A Lifetime of Journalism Ethics

By Casey Bukro

Ethics AdviceLine for Journalists

Back in 1972, a Harris poll found that only 18 percent of the public had confidence in the print media; television ranked lower.

Garbage collectors scored higher in public confidence.

As a reporter for the Chicago Tribune at the time, I thought that was shameful, and not only for journalism and journalists.

That got me started on a lifelong mission to make the news media more trustworthy, and to earn public confidence in the belief that factual information is the lifeblood of a self-governing democracy.

You’d think you were on the side of the angels if you spent much of your life campaigning for journalism ethics. But you need more than angels to make much headway in getting the public’s respect and the cooperation of journalists, some of whom consider journalism ethics an oxymoron. A contradiction in terms.

About cbukro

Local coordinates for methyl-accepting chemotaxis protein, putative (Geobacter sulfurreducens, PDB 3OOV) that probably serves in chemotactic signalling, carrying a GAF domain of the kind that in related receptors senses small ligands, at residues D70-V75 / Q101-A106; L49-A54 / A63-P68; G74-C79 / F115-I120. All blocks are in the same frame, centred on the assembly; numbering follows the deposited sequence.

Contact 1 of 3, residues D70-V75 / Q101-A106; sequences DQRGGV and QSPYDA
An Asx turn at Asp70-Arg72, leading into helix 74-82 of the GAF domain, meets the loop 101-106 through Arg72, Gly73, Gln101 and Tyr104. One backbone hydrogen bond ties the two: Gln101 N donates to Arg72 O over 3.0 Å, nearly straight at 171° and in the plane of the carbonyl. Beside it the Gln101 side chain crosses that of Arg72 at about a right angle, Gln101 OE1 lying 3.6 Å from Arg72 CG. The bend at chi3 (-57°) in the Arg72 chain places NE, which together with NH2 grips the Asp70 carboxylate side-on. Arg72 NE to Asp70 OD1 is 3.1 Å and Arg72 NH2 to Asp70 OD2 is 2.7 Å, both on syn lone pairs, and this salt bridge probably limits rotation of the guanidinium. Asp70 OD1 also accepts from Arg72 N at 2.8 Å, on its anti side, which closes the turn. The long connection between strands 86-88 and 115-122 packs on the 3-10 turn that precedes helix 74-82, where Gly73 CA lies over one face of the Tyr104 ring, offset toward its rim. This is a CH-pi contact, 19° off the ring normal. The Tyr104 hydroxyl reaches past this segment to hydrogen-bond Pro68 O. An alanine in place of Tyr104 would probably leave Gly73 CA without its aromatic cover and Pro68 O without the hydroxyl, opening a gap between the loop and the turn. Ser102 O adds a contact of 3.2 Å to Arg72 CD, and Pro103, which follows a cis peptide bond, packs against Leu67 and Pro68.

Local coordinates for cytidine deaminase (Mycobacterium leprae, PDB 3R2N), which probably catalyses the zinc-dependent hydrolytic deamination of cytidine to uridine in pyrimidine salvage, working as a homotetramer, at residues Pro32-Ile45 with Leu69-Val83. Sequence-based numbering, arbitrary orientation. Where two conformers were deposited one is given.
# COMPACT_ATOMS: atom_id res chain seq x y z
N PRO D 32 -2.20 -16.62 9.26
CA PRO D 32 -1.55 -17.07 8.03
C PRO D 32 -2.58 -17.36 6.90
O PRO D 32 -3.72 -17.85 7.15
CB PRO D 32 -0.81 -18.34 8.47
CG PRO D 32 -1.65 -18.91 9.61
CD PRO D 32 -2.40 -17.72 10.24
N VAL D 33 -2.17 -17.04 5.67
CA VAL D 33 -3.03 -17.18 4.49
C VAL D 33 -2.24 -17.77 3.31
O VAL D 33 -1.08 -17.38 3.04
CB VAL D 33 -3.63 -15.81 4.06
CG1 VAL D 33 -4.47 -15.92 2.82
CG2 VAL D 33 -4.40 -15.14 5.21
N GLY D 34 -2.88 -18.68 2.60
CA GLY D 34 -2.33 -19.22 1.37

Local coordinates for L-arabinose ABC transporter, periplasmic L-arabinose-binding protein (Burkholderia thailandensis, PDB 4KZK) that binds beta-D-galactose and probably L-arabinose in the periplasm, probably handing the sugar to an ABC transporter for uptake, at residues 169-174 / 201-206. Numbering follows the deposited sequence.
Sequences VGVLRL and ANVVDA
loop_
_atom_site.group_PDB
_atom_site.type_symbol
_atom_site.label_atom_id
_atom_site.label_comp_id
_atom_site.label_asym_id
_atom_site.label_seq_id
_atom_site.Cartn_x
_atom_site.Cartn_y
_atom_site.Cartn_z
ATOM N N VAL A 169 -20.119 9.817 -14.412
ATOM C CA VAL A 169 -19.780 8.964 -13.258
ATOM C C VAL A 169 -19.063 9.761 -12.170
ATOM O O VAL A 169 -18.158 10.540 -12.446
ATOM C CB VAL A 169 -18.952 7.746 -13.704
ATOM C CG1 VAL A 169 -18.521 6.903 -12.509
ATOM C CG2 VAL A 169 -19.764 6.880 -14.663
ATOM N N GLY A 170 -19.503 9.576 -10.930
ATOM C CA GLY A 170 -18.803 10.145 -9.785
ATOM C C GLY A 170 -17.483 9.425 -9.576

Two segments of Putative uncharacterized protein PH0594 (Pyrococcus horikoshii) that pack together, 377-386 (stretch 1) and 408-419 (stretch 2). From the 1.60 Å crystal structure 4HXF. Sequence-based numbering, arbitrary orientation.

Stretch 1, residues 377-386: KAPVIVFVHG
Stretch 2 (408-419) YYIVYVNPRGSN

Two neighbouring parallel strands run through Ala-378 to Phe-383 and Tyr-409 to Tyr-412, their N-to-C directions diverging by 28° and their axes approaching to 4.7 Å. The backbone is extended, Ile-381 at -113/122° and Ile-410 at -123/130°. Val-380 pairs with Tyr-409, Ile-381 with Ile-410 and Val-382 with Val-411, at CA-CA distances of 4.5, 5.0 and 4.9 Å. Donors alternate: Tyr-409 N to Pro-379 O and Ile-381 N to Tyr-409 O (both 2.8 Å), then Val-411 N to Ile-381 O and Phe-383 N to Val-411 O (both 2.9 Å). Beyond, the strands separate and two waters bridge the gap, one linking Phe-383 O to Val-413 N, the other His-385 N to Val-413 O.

Casey Bukro was inducted into the Chicago Journalism Hall of Fame in 2008 for outstanding contributions to Chicago journalism, after a 45 year career with the Chicago Tribune. Bukro retired from the Tribune in 2007 as overnight editor. He had pioneered in environmental reporting and in 1970 became the first full-time environment specialist at a major metropolitan newspaper in the United States and covered major developments on that beat for 30 years. He won the newspaper’s highest editorial award in 1967 for a series on Great Lakes pollution. The Society of Professional Journalists awarded Bukro its highest honor, the Wells Key, in 1983 for writing that organization’s first code of ethics. He is a past president of SPJ’s national ethics committee and a past president of the Chicago Headline Club. Bukro graduated with bachelor and master degrees from Northwestern University’s Medill School of Journalism. In 1998, he received the Northwestern University Alumni Association’s alumni service award for 17 years of volunteer service to the university. He has lectured in environmental journalism and journalism ethics at Northwestern, the University of Chicago, DePaul University, Loyola University Chicago, Columbia College, Columbia University and others. Before joining the Tribune staff, Bukro worked at the former City News Bureau of Chicago and the Janesville Gazette, Janesville, Wis.

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